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“Jennifer Koh is one of our most important violinists not just because she’s a very fine soloist, but because she is a prolific commissioner of contemporary music.” —The New York Times
The 38th Parallel, a large-scale, multimedia collaboration between celebrated violinist Jennifer Koh and composer Jean-Baptiste Barrière, is named after the line of latitude separating North and South Korea, an arbitrary divide whose invisible and abstract borders transformed the lives of generations. The work incorporates the concept of pansori—a Korean genre of musical storytelling that combines music, visual art and movement—to recount a very personal story of the impact of immigration on three generations and two families, exploring the transformative effects of displacement and identity on both the individuals and families.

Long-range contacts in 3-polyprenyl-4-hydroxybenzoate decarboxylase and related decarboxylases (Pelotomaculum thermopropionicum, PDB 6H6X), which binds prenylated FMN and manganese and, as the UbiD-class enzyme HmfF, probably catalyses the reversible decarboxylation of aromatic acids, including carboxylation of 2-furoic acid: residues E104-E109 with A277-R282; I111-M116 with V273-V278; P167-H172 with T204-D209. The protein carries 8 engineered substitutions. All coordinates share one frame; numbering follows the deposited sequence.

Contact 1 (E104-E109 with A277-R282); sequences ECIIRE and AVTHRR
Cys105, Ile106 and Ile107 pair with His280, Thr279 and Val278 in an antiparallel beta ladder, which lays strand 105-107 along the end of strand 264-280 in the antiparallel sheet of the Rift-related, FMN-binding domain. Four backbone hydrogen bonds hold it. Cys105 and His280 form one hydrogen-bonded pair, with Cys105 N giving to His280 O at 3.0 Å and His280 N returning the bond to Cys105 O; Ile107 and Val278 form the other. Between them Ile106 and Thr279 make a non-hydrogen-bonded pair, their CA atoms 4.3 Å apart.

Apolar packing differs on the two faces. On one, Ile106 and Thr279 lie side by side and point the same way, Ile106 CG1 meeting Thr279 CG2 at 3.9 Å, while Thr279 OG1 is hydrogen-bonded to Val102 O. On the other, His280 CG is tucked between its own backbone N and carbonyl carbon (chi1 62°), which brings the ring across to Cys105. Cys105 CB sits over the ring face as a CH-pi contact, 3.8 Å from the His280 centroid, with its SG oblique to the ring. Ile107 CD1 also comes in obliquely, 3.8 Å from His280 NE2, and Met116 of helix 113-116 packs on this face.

Koh was born into a Korean immigrant family in the U.S. Her parents were refugees from the Korean War—her father from Seoul and her mother from North Korea. Barrière was raised in part by his grandmother’s Korean partner, whom he considered his grandfather, who disappeared during an attempt to return to North Korea in the 1970s. The aural and visual material incorporated into the work are from actual texts from Koh and Barrière’s families combined with Korean poetry to create a libretto by dramaturge Aleksi Barrière.
Funds provided by Fariba Ghaffari and Kathleen & John Quisenberry.